• There is a great deal of optimism for exploration and production in Mexico following sweeping energy reforms that open up the market for the first time to foreign investors, breaking the Pemex monopoly. However, 2015 may not be the year for major investment here, with security concerns related to drug cartels making this venue more challenging than the worst venue in Africa.
• The worst venue in 2015 will be South Sudan, where a civil war is raging with no end in sight for the newly independent country whose entire budget depends on oil.
• Somalia will remain one of the worst frontier venues for oil and gas exploration in 2015, with the al-Shabaab militant group reviving attacks at home and across the border in Kenya, and foreign E&P companies jumping the gun on exploration here.
• Libya is a mess, and will continue to be so into 2015, with the security situation there threatening other venues, most notably Algeria. Now a third major port—Mellitah--has been affected by armed conflict between competing ‘governments’ in Libya. Fighting has led to a drop in gas exports to Italy, most recently. The country’s two largest oil export ports—Es Sider and Ras Lanuf—are the front line of clashes and have become more important flashpoints since the self-declared government in Tripoli attempted to seize the terminals. As of now, the two ports are not functioning, when they should be exporting 1.4 million bpd. The gas port of Mellitah has now become the third front in this war. This port is part-operated by Italy’s Eni. At this point, only two of Libya’s nine export terminals—Brega and Hariga--remained largely non-affected by the conflict.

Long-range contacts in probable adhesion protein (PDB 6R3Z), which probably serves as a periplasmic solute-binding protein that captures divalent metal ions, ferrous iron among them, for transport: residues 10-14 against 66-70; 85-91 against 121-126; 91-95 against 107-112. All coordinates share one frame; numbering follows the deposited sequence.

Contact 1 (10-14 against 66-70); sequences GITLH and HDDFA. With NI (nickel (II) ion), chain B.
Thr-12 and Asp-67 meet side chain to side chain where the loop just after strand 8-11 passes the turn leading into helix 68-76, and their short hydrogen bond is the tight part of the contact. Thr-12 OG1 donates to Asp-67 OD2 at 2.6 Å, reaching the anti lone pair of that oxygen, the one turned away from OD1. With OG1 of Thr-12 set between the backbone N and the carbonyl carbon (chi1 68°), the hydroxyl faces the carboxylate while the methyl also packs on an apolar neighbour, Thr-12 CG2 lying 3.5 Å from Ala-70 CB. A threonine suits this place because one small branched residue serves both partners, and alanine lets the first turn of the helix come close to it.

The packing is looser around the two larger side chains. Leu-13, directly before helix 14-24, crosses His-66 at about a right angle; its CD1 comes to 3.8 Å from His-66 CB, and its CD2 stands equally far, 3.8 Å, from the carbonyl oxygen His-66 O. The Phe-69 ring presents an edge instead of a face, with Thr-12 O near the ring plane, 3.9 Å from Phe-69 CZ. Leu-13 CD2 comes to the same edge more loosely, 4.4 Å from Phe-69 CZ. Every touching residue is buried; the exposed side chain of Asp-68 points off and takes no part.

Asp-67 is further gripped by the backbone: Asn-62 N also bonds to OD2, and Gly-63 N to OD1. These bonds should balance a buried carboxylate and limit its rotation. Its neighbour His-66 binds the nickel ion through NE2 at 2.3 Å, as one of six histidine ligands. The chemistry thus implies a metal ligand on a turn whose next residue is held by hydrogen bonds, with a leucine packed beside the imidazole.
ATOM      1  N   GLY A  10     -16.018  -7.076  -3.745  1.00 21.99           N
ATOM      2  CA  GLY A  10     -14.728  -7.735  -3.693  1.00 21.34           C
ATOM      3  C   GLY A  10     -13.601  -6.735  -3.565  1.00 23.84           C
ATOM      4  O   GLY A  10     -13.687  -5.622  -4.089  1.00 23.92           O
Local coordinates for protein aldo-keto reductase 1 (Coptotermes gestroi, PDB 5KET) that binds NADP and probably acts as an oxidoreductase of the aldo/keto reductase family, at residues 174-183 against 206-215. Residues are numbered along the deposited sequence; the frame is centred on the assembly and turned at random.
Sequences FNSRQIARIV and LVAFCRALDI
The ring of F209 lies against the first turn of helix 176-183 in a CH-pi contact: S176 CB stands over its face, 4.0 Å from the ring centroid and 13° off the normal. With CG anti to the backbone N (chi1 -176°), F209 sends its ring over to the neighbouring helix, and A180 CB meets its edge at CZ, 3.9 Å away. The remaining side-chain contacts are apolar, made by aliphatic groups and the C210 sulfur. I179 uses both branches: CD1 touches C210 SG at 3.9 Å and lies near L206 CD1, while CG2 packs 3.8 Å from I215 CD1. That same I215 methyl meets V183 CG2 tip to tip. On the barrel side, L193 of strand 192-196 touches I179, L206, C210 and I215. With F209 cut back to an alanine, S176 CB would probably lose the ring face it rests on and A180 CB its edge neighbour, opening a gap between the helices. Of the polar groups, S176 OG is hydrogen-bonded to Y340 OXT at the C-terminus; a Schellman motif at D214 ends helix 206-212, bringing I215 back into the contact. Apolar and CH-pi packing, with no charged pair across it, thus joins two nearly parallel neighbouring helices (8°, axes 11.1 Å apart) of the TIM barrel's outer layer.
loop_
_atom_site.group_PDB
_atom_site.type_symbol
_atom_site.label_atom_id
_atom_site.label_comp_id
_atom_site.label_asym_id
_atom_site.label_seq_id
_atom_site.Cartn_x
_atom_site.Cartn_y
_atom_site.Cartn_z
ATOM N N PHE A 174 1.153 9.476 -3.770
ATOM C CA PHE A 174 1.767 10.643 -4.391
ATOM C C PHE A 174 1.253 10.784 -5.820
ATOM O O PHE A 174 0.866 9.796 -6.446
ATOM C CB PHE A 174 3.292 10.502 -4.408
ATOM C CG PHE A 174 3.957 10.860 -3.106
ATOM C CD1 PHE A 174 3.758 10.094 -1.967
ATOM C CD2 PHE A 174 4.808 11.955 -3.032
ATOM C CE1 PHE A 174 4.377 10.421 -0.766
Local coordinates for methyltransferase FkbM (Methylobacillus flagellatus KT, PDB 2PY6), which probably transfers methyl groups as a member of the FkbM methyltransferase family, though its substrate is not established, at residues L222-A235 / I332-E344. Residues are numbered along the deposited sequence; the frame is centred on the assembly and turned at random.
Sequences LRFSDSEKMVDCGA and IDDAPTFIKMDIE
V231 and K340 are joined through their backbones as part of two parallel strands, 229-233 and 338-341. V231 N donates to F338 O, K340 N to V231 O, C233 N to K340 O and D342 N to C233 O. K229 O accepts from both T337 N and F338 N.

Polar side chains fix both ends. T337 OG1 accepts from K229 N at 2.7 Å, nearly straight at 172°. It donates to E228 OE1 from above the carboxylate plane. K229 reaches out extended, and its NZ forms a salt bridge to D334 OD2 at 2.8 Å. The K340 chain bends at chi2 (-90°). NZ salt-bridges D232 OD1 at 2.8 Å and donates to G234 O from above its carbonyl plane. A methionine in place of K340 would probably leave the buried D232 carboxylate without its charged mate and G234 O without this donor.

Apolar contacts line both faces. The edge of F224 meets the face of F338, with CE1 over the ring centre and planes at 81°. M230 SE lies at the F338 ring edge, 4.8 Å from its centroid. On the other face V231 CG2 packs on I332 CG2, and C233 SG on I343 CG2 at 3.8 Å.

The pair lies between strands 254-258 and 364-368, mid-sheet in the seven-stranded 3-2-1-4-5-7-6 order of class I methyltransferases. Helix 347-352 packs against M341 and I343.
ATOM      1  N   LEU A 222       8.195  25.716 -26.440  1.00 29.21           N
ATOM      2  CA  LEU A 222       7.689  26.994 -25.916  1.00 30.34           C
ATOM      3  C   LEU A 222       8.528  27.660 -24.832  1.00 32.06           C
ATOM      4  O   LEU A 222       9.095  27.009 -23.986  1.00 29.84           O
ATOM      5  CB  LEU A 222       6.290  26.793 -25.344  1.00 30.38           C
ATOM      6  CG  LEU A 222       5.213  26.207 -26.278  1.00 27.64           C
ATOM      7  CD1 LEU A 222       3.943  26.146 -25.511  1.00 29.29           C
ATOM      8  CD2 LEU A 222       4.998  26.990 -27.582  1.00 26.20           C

Deals, Mergers & Acquisitions
• Egypt has signed its first contract for natural gas production using hydraulic fracturing. The deal was signed with Houston-based Apache and Shell Egypt and includes up to $40 million in investment. The two companies will drill three wells in the Abu al-Ghardeeq region of the Western Desert, some 200 kilometers from Cairo. Both horizontal drilling and hydraulic fracturing will be employed. Drilling will have to be to depths of around 14,000 feet. This represents Egypt’s first unconventional gas production.
• Liberia has ratified a production-sharing contract for the development of offshore Block 16, which it expects to generation $22 million. The PSC will be with Liberty Petroleum Corporation (Liberia), Pillar Oil Limited (Nigeria) and New Millennium Oil and Gas (Liberia). This is the first of four oil block agreements to be ratified by the government.
• Morgan Stanley has scrapped a deal to sell an oil-trading and storage business to Russia's OAO Rosneft, after failing to win US clearance for the move. This means that Rosneft, Russia's largest oil company, will have to find another buyer.
• Italian Eni Angola and Angola’s state-run Sonangol will purchase subsea production systems for their deepwater Block 15/06 from US-based FMC Technologies. The block was awarded in 2006 and Eni has since drilled 24 appraisal wells, and is currently producing 45,000 bopd.